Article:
Turkey’s Directorate of Religious Affairs (Diyanet) is set to receive an additional two billion liras (around $350 million), boosting its budget from last year’s 8.3 billion liras ($1.5 billion) to 10.4 billion ($1.8 billion) liras for 2019, according to the newspaper Cumhuriyet. This increase in budget surpasses that of 29 other major state institutions, including the ministries of the interior and foreign affairs.
The Diyanet, the state body regulating the role of Islam in Turkey, apparently has, as one of its main missions, transforming the country’s education system. It is now fully engaged in shaping school curricula.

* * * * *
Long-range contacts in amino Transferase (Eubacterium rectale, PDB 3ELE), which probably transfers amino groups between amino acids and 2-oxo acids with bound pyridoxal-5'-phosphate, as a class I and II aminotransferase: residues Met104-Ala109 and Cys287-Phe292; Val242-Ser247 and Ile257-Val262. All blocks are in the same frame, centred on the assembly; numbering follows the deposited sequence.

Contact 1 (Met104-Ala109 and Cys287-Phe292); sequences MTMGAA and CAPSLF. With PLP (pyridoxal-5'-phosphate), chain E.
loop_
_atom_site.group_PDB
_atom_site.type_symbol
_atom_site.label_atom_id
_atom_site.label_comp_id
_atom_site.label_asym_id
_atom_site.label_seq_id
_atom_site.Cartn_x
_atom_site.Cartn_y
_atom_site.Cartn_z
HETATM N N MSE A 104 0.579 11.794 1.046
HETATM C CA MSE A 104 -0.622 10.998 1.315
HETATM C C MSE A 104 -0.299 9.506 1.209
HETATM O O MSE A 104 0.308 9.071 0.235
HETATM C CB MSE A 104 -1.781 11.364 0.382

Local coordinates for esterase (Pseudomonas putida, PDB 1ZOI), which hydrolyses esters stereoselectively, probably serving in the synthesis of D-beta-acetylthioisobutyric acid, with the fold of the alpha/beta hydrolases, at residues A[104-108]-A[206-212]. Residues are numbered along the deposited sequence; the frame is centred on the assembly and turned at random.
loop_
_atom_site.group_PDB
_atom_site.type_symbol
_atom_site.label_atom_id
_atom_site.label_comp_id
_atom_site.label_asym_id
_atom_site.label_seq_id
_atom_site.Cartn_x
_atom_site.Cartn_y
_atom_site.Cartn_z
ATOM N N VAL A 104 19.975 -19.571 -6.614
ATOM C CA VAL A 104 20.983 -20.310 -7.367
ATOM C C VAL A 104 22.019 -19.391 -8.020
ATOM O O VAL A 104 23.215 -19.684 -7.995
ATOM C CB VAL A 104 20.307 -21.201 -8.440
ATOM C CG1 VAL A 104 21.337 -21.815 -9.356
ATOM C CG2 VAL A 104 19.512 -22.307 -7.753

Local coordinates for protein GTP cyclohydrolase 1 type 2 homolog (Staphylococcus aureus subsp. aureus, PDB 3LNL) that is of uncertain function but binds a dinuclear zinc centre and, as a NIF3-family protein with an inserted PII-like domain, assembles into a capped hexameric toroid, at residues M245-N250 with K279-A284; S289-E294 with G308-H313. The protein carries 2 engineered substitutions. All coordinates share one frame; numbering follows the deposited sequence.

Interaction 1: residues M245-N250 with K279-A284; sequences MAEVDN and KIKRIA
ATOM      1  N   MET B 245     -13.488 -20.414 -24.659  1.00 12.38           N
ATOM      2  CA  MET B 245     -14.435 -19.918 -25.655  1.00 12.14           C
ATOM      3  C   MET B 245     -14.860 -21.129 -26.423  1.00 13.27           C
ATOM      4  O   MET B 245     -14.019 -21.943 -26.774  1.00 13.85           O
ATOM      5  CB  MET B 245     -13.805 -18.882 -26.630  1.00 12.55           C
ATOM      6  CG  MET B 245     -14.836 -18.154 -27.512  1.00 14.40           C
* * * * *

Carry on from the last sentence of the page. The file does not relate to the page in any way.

After the minimum age for Quran studies in Turkey was abolished in 2011, a project named “Pre-school religious education through Quran classes,” implemented by the Diyanet, was piloted in ten cities across the country in 2013. The project teaches the Quran and “basic Islamic information” to children between the ages of four and six. In 2015, the Diyanet decided to expand to program to “all places where physical conditions are suitable.” Since then, the number of “pre-school Koran classes” has continued to rise. It has increased to 150,000 students in five years.